I was talking to an economist the other day. He was excited because of the boom in natural gas he feels could raise our GDP from 1-2% to 3-5%.
I told him I wasn’t keen on it as I was against the new process used to release the gas from shale known as fracking. He came back with, “How could you be against something that could make us independent of Middle Eastern oil?”
I said few things are black and white and if fracking was so good, why won’t oil companies give us a complete rundown of the chemicals used? “Look,” he said, “if some guy sold the rights to his land for 7 million dollars, and the fracking contaminated his drinking water so he has to have drinking water trucked in, well at least he has 7 million; I think that’s fine.”
I countered that my fear is that 50 years from now, they will look back at the irreparable harm we did to the environment. “Well, the state of Pennsylvania has approved it so why shouldn’t you?” He went on…
“Do you know the ratio of men to women in America? It’s about 100 men for about 101 women. Do you know that in the Middle East and India it’s about 111 to 100 – no wonder we hear about all the atrocities on women. That imbalance is what leads to jihadists. We have to get out of there and be independent of them.”
I shared that I was more concerned that we are failing our own young people. We’re teaching them like we were still in the 50’s by teaching them how to pass a multiple choice test instead of teaching them how to think. We’re so concerned with proving that teachers are teaching that testing is the be-all-and-end-all.
In the 50’s someone could find a job turning a wrench in a factory and live a middle class job. Those jobs are disappearing. We’re only teaching like all kids will go to college. We’re breeding their natural creativity right out of them. We’re creating robots that can no longer think for themselves.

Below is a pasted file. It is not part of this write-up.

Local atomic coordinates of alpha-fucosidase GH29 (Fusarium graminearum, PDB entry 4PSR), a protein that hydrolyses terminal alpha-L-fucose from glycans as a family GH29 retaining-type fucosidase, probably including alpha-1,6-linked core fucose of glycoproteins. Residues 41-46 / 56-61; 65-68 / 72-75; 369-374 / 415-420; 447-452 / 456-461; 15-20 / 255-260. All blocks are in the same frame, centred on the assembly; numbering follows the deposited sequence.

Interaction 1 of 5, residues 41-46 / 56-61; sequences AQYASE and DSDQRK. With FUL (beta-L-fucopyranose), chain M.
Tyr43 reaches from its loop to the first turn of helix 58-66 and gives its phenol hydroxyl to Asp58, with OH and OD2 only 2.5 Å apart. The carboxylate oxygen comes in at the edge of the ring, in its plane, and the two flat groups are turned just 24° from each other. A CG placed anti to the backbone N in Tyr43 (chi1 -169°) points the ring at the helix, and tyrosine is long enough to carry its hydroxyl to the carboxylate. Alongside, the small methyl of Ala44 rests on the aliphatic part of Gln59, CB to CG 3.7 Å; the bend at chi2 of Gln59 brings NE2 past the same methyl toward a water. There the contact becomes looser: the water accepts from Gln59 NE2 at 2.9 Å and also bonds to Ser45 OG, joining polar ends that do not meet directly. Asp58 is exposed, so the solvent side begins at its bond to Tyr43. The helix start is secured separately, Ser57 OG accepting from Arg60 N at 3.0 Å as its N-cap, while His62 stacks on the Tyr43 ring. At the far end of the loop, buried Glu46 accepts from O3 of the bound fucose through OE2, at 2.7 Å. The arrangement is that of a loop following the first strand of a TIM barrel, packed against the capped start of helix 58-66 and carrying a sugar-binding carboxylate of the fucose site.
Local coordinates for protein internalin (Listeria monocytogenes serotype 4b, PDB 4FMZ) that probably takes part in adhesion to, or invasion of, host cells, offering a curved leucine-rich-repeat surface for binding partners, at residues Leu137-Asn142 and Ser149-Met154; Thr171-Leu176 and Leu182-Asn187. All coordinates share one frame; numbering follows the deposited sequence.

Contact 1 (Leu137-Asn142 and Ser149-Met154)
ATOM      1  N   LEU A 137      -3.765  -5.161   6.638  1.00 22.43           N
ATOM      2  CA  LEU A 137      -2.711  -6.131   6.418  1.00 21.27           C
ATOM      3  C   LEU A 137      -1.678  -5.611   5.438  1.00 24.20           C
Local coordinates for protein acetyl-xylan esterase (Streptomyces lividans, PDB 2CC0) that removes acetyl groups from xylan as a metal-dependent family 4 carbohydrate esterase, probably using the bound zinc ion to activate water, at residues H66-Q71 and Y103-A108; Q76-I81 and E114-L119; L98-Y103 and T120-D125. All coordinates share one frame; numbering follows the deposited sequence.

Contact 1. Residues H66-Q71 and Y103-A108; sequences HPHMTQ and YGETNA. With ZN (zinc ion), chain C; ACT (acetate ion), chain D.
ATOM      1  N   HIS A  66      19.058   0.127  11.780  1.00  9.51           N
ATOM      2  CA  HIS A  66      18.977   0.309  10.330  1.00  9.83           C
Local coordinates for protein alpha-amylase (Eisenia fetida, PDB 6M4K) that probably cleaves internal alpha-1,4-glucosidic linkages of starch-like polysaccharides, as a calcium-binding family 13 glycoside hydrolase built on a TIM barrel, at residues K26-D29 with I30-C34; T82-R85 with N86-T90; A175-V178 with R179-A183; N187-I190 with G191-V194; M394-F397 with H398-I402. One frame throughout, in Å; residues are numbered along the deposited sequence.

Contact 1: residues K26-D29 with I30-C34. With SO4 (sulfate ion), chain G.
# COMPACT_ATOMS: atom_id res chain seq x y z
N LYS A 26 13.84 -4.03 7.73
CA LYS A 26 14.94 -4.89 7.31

The military used to be a way out and into the middle class. But with the advent of drones, military jobs are going to be gone too.
What we aren’t teaching are the soft skills of entrepreneurship, building rapport and being creative to a generation that desperately needs them.
“What do you speak about?” he asked me. “Retail – how to make retail shops successful.”
He asked about online and bragged about how great Amazon was.
“I know,” I said, “Amazon really is firing on all cylinders. But if we lose brick and mortar retailers, we will have lost one of the last places people can learn needed social skills.”
“What do you mean by that?” he asked. “It’s simple,” I replied. “In retail, an industry responsible for 1 in 4 jobs in the US, you have to meet a lot of people. The best retailers, like my clients, are taking the initiative to teach people of all ages how to build rapport, how to sell someone on something in a modern way and how to deal with the very real fact not everyone will like or respect you. Those skills are anyone’s ticket to success.”
If young people can learn the keys to retail selling, they can go on to sell their creative ideas; they can form the teams that provide clean water to Africa, secure financing for their own movie or attract venture capital for new technologies.
This generation is being trained to feel they can control their world. Hate what someone posts in a comment on your Facebook page? Delete it. Want someone to talk to? Post that they should text you. This entire passive generation is being trained to play everything safe.